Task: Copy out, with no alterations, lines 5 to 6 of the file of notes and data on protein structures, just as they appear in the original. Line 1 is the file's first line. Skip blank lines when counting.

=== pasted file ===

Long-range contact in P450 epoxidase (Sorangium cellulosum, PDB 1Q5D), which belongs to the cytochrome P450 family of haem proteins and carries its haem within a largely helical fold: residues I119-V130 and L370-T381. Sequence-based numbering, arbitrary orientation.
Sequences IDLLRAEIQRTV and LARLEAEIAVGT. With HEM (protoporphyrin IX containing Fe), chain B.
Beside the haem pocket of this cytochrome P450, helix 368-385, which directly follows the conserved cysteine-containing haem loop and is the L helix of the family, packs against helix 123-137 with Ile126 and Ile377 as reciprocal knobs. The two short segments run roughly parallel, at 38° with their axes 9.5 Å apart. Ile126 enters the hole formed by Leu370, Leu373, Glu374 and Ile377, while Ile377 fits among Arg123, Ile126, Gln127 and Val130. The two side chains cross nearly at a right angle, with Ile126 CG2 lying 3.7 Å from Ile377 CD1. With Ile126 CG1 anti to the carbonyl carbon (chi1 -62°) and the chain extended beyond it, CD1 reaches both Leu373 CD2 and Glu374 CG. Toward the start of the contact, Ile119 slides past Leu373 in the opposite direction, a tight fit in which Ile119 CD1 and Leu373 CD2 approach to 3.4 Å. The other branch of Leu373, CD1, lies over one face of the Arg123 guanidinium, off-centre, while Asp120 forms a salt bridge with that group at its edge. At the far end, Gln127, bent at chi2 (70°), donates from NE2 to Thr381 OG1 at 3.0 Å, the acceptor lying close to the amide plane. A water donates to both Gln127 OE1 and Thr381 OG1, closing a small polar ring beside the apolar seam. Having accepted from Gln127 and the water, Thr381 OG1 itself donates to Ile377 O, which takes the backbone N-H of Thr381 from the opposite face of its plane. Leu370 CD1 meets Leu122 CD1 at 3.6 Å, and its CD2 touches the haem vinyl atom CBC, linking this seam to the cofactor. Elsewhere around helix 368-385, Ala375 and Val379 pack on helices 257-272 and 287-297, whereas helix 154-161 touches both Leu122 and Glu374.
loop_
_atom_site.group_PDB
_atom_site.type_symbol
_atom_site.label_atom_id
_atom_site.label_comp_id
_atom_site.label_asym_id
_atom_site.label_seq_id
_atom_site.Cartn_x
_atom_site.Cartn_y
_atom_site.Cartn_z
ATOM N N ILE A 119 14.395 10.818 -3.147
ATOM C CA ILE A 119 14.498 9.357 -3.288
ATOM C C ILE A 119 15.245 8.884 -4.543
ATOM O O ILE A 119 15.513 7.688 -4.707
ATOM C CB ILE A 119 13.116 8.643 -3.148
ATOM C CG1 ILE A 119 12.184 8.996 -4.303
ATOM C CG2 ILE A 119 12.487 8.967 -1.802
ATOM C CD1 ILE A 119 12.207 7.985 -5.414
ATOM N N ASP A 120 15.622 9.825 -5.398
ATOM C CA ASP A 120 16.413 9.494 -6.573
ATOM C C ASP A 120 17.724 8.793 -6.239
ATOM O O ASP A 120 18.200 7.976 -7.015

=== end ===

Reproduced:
_atom_site.group_PDB
_atom_site.type_symbol